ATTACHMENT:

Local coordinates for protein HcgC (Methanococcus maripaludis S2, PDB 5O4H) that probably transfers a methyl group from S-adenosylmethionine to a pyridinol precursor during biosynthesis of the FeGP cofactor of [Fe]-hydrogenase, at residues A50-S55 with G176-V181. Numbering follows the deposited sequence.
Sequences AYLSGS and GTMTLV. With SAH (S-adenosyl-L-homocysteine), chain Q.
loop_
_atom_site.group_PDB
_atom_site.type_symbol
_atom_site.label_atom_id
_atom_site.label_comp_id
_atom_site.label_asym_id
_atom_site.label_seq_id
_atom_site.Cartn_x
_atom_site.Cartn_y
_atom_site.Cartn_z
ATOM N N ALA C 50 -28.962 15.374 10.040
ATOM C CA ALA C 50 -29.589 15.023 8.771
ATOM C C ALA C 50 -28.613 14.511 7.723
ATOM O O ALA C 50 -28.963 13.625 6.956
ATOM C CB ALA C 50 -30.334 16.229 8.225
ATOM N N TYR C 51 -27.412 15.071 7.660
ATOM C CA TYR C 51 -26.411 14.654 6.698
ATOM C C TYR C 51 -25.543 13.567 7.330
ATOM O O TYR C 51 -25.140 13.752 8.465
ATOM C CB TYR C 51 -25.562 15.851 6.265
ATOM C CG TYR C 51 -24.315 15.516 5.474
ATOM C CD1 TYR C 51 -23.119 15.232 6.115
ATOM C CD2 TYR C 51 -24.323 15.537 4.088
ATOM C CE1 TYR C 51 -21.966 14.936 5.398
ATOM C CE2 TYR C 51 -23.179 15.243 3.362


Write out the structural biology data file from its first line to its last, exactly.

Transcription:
Local coordinates for protein HcgC (Methanococcus maripaludis S2, PDB 5O4H) that probably transfers a methyl group from S-adenosylmethionine to a pyridinol precursor during biosynthesis of the FeGP cofactor of [Fe]-hydrogenase, at residues A50-S55 with G176-V181. Numbering follows the deposited sequence.
Sequences AYLSGS and GTMTLV. With SAH (S-adenosyl-L-homocysteine), chain Q.
loop_
_atom_site.group_PDB
_atom_site.type_symbol
_atom_site.label_atom_id
_atom_site.label_comp_id
_atom_site.label_asym_id
_atom_site.label_seq_id
_atom_site.Cartn_x
_atom_site.Cartn_y
_atom_site.Cartn_z
ATOM N N ALA C 50 -28.962 15.374 10.040
ATOM C CA ALA C 50 -29.589 15.023 8.771
ATOM C C ALA C 50 -28.613 14.511 7.723
ATOM O O ALA C 50 -28.963 13.625 6.956
ATOM C CB ALA C 50 -30.334 16.229 8.225
ATOM N N TYR C 51 -27.412 15.071 7.660
ATOM C CA TYR C 51 -26.411 14.654 6.698
ATOM C C TYR C 51 -25.543 13.567 7.330
ATOM O O TYR C 51 -25.140 13.752 8.465
ATOM C CB TYR C 51 -25.562 15.851 6.265
ATOM C CG TYR C 51 -24.315 15.516 5.474
ATOM C CD1 TYR C 51 -23.119 15.232 6.115
ATOM C CD2 TYR C 51 -24.323 15.537 4.088
ATOM C CE1 TYR C 51 -21.966 14.936 5.398
ATOM C CE2 TYR C 51 -23.179 15.243 3.362